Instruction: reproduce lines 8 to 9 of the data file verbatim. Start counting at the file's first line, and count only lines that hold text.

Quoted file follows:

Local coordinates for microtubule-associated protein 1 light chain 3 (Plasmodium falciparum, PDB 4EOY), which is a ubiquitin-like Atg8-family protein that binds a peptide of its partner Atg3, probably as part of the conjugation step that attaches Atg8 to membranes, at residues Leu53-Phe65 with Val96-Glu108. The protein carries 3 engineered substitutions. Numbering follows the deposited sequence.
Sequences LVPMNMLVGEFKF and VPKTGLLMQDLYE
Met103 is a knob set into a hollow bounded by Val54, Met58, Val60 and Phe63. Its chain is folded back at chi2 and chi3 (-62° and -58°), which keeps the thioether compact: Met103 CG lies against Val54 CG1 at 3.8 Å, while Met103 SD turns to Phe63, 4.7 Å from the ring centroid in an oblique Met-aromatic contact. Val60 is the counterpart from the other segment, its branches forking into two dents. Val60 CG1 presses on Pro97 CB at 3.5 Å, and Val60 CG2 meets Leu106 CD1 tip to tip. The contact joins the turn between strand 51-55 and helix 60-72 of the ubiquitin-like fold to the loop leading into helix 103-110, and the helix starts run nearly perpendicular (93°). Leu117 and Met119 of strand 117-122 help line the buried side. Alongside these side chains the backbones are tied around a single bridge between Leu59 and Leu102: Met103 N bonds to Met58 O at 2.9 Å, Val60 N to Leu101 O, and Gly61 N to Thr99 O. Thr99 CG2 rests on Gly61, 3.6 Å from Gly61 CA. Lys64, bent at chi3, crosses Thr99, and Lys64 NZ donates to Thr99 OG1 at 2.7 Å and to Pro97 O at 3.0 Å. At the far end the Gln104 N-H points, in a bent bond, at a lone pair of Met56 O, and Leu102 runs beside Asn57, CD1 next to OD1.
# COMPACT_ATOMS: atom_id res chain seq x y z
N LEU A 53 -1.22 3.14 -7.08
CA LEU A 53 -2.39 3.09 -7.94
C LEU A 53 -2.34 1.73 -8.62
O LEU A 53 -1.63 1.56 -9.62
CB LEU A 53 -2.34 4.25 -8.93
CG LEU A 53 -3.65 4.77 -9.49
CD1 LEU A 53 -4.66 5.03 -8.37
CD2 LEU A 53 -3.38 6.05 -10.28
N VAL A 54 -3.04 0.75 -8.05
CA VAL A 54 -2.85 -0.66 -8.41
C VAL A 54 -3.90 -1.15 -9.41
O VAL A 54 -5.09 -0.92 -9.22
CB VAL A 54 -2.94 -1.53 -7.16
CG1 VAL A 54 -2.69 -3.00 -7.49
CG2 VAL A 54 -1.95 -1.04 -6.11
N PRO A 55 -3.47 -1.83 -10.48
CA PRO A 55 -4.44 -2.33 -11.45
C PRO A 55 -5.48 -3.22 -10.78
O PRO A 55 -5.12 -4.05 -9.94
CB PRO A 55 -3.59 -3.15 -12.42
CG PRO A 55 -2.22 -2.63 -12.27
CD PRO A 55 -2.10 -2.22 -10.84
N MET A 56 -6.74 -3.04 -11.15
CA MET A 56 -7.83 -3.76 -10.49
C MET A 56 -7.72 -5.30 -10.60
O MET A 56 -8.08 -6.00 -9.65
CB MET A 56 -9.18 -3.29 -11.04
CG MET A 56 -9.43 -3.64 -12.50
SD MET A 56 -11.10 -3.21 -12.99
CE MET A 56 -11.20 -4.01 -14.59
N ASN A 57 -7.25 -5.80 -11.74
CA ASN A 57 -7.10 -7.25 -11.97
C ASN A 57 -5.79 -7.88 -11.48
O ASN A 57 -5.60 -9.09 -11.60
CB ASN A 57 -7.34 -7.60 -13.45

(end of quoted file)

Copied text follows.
O LEU A 53 -1.63 1.56 -9.62
CB LEU A 53 -2.34 4.25 -8.93